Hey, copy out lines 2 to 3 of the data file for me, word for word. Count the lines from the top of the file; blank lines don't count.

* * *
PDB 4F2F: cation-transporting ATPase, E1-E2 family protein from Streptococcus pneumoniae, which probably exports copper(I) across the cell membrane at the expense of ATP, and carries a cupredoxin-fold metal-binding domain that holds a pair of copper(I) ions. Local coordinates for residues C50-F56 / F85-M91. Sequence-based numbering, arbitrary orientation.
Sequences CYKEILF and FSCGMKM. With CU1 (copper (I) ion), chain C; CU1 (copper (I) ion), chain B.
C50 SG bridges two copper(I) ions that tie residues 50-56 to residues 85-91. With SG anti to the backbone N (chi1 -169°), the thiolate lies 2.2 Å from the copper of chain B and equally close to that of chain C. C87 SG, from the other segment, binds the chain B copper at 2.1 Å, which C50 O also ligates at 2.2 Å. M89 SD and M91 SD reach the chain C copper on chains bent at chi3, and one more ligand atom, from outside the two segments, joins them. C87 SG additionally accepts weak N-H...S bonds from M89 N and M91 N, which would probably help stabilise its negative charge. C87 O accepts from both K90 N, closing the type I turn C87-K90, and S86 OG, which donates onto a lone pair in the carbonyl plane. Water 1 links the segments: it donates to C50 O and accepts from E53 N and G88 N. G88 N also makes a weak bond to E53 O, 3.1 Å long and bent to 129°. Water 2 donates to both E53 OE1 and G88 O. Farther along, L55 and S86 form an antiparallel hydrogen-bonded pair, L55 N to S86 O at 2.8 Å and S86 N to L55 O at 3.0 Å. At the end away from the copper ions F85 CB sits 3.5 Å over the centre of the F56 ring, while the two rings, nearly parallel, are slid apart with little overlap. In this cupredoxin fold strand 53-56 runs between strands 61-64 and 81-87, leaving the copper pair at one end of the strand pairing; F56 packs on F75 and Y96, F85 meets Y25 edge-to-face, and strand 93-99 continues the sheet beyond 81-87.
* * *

Sequences CYKEILF and FSCGMKM. With CU1 (copper (I) ion), chain C; CU1 (copper (I) ion), chain B.
C50 SG bridges two copper(I) ions that tie residues 50-56 to residues 85-91. With SG anti to the backbone N (chi1 -169°), the thiolate lies 2.2 Å from the copper of chain B and equally close to that of chain C. C87 SG, from the other segment, binds the chain B copper at 2.1 Å, which C50 O also ligates at 2.2 Å. M89 SD and M91 SD reach the chain C copper on chains bent at chi3, and one more ligand atom, from outside the two segments, joins them. C87 SG additionally accepts weak N-H...S bonds from M89 N and M91 N, which would probably help stabilise its negative charge. C87 O accepts from both K90 N, closing the type I turn C87-K90, and S86 OG, which donates onto a lone pair in the carbonyl plane. Water 1 links the segments: it donates to C50 O and accepts from E53 N and G88 N. G88 N also makes a weak bond to E53 O, 3.1 Å long and bent to 129°. Water 2 donates to both E53 OE1 and G88 O. Farther along, L55 and S86 form an antiparallel hydrogen-bonded pair, L55 N to S86 O at 2.8 Å and S86 N to L55 O at 3.0 Å. At the end away from the copper ions F85 CB sits 3.5 Å over the centre of the F56 ring, while the two rings, nearly parallel, are slid apart with little overlap. In this cupredoxin fold strand 53-56 runs between strands 61-64 and 81-87, leaving the copper pair at one end of the strand pairing; F56 packs on F75 and Y96, F85 meets Y25 edge-to-face, and strand 93-99 continues the sheet beyond 81-87.